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Lecture 2

SOCB05 Week 2 Notes

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University of Toronto Scarborough
Ann Mullen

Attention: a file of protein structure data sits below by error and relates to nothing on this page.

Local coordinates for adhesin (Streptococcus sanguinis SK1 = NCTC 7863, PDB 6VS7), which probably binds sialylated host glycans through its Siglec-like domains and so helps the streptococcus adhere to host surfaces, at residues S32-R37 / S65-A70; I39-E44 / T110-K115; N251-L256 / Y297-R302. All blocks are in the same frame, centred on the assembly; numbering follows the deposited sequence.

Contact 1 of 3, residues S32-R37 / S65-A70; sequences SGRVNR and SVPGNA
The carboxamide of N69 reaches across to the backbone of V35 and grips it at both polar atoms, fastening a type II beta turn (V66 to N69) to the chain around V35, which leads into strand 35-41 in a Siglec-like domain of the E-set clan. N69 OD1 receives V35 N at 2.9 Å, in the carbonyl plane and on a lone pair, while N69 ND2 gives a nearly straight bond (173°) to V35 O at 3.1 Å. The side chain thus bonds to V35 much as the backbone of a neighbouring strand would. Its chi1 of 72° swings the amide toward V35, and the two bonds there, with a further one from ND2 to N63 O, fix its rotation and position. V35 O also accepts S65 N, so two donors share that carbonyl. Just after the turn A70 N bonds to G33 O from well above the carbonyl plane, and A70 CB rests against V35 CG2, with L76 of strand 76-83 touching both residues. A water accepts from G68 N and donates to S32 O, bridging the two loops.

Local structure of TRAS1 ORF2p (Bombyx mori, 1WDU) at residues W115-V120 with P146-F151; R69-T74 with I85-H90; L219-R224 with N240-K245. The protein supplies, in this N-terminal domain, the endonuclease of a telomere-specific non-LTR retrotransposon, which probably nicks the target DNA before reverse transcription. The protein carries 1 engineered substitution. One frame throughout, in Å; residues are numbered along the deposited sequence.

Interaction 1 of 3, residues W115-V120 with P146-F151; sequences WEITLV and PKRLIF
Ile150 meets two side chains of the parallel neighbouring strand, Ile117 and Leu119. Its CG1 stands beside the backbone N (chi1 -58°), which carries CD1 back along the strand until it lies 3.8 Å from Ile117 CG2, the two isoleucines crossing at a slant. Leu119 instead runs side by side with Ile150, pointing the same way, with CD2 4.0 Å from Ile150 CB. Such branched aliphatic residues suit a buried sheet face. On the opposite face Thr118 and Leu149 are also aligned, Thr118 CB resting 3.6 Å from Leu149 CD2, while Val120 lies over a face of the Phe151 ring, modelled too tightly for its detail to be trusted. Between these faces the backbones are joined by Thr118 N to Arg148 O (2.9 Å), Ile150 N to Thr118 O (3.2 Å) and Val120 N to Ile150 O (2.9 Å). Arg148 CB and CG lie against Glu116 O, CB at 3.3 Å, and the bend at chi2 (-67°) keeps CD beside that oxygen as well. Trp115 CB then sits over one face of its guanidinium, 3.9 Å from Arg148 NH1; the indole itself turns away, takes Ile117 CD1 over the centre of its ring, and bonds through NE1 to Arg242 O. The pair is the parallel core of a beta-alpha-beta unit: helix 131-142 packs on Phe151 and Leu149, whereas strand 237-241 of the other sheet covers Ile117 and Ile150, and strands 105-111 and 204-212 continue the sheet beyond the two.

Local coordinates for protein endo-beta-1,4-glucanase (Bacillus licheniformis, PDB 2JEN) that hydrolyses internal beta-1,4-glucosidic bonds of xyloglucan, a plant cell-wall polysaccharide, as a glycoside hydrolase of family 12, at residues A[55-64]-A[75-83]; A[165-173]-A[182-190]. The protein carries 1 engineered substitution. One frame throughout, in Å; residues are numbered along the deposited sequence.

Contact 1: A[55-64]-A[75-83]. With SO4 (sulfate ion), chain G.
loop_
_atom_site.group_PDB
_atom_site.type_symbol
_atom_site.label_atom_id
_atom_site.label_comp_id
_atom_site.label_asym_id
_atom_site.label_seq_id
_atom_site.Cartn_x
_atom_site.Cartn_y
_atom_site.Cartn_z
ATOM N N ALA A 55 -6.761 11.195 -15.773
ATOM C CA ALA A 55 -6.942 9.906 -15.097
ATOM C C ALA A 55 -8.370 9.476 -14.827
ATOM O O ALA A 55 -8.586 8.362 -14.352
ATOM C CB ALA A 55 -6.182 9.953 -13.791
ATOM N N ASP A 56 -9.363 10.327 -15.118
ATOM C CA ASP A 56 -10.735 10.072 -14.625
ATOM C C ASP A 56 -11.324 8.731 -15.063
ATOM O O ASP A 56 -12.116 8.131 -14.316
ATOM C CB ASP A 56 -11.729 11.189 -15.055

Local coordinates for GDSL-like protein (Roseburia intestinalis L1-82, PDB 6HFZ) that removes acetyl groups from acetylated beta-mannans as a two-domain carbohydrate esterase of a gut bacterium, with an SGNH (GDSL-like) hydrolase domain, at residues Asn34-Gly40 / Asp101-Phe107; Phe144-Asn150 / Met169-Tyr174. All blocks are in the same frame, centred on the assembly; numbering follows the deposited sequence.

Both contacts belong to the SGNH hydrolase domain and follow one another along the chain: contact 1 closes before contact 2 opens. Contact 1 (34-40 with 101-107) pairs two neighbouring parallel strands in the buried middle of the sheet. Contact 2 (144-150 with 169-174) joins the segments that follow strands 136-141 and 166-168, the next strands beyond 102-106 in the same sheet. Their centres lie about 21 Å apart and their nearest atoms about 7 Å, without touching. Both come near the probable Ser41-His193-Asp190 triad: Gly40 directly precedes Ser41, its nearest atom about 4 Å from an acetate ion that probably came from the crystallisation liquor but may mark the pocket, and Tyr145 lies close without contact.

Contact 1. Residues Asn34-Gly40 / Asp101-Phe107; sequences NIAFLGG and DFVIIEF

SOCB05 Week 2 May 15, 2011 Agenda: Measurement: An Overview Conceptualization Operationalization Levels of Measurement Validity and Reliability Concept: A mental image that summarizes a set of similar observations, feelings, or ideas; theoretical creations that are based on observations. (cannot be directly observed) Something agreed upon by majority Subjective because based on observations and can differ over cultures, etc. and you have to classify what you mean. Ex. Terrorism itself cannot be observed, we can only look at facts. Conceptualization Process of specifying what we mean by a term; giving definite meaning to concept Giving meaning to our concept What is considered as reasonable and not reasonable Meaning that everyone agrees Dimension: A specifiable aspect of a concept; different aspects of the concept. Ex. Violent vs. Non-violent terrorism Indicator: A sign of the presence or absence of the concept (or dimension of the concept) we are studying Ex. Religion Dimension A: Spirituality Dimension B: Social cohesion/devotion [Ex: Concept: Romantic love Own experiences or idea of what it is Conceptualizing it: what does it really mean? Feelings: trust, understanding, connection Characteristics: similarity, differences Behaviour aspect: affection, sacrifice, compromise ^A lot of these things can also represent friendship though! For romantic love, there’s also an aspect of exclusivity. Start measuring! How do we know people have feeling of love? How do you differentiate between love and like? So there was survey for friends and survey for relationships. Scale for relationships was much higher on the level that they like their girlfriends/boyfriends. Validity: Measuring the same thing in two different ways should produce very highly correlated. E Ex. People in love look into each other’s eyes more often. Is this true? –Different cultures, varies] 3 kinds of definitions, ways of defining  Real – essential nature of something; hardly used any more. We don’t really have that in social sciences for love or terrorism (use nominal and operational)  Nominal – giving something a name, assign a term to it. Just going to call it, (ex.) “a reasonable amount of debt”. Power, it isn’t real, but it’s a name.  Operational – how to measure if it matches nominal; operational definition might be if measurable debt to income is less than 5%, that is a “reasonable amount of debt” ex. Affection includes hugging, kissing, holding hands. – measured by observing through the course of one day how frequent these actions occur. High affection – 10 hugs a day, low affection 1 hug, etc. In making levels. Operationalization Process of specifying the exact operations involved in measure a variable. Are we going to include all kinds of debts, are we going to include all sources of income Deciding exactly how we’re going to measure it to figure out who does and doesn’t have reasonable level of debt. How are we going to operationalize it; the steps to take to do it. Variables and Attributes An attribute is a characteristic or quality of something; variables are logical sets of attributes Ex: Gender is a variable, attributes of gender is either male or female Ex. Religion is variable, Attributes are Buddhism, Christianity, Muslim, etc. Exhaustive A variable’s attributes or values are exhaustive when every case can be classified into one of the categories Means that it can apply to everybody. Mutually Exclusive A variable’s attributes or values are mutually exclusive if every case can have only one attribute Ex: Gender, attributes are male or female. It is mutually exclusive if you could only be either or and not both Ex. Reasonable level of debt, either reasonable or unreasonable amount of debt N
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